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The Jury On Bruce Lehrmann’s Trial Are Unable To Reach A Verdict

What happens now?

A jury has been unable to reach a verdict at Bruce Lehrmann’s trial for the alleged rape of Brittany Higgins, the ACT Supreme Court has heard today. 

The trial has become one of Australia’s most prolific sexual assault cases, after Higgins accused Lehrmann of raping her inside Parliament House on March 21, 2019. It saw 29 witnesses come forward to give evidence, including former defence industry minister Linda Reynolds and former Liberal MP Steven Ciobo, whom Lehrmann and Higgins worked for at the time of the alleged assault, respectively. 

Lehrmann denies ever having sex with Higgins. 

After three and a half days of deliberation, the jury returned to court to tell Justice Lucy McCallum that they could not reach a unanimous decision on whether Lehrmann was guilty or not guilty. 

So what happens now? We unpack the next steps. 

(Credit: Getty)

What happens now? 

Per Nine News reporter Sophie Walsh, the Chief Magistrate has requested jurors “go away again to re-examine points in disagreement and try and reach a unanimous verdict.” 

If the jury is unable to reach a verdict, they will declare a hung jury. One of two things may happen in this circumstance: a retrial will take place, or The Crown may terminate the criminal proceedings. 

It’s yet to be decided what will happen in the case of Lehrmann’s trial.

The update comes after the 12-person jury made an initial request to Justice McCallum on Monday asking whether there were any time pressures on making a decision.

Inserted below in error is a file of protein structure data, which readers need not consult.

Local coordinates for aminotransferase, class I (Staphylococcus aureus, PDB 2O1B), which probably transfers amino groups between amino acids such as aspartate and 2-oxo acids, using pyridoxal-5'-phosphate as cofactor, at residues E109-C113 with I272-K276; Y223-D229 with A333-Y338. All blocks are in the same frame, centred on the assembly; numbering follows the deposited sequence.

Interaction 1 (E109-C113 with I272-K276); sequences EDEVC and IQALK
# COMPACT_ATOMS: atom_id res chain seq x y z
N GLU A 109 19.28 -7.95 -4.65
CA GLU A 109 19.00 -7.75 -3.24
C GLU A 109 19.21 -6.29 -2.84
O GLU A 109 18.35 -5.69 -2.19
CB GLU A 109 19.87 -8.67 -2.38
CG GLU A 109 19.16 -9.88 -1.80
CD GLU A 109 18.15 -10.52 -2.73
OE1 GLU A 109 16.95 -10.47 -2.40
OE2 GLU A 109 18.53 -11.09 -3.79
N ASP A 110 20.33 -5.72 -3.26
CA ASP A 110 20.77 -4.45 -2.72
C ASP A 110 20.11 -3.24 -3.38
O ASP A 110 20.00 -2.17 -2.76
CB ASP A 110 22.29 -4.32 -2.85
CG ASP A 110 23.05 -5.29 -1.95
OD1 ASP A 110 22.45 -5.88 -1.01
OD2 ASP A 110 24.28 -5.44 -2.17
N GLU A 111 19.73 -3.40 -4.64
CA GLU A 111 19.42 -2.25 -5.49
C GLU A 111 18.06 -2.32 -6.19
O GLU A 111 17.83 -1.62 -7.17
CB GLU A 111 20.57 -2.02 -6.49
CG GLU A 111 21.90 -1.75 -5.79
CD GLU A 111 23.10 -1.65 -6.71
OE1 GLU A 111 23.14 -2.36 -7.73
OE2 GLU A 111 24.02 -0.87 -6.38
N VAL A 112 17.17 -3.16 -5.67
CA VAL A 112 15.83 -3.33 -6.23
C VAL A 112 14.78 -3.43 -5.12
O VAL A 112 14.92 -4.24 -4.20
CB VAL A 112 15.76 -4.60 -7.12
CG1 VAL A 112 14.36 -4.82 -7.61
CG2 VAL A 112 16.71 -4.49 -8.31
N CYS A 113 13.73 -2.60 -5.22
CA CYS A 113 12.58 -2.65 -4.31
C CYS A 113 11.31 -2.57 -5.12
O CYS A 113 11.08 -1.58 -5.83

Justice McCallum told them there was “no rush”. 

“You take all the time that you need… we’ll hear from you when we hear from you.” 

The evidence in the case was presented over a fortnight, with Higgins finishing giving her evidence with an emotionally charged statement to Lehrmann on October 14: “Nothing was fine after what you did to me,” she said in court. 

When questioned by Lehrmann’s defence lawyer, Steven Whybrow about the time it took for her to mention the rape to her chief of staff, Higgins replied: “Because up until then I was holding it in, holding it in, holding it in, pretending like everything was fine and it wasn’t.” 

Meanwhile Whybrow closed his argument on October 19, by telling the jury that the alleged rape “didn’t happen”. 

“Our contention is that it didn’t. There was no sex. It didn’t happen,” he said. 

He called Higgins’ credibility into question over several “inconsistencies” in her argument, including a photo of a bruise that Higgins claimed was taken in the aftermath of the 2019 rape. Examinations of her phone by the police could not locate the image, nor was there a reference to it via texts until 2021. 

Ahead of giving evidence, Justice McCallum issued a clear warning to the jury in October asking them to refrain from reading media coverage around the case, nor discussing what they heard in court with others given this could impact the course of a fair and impartial trial.

If this post brings up any issues for you, or if you feel like you need to speak to someone, please call 1800 RESPECT (1800 737 732) – the national sexual assault, domestic and family violence counselling service or contact Full Stop Australia.

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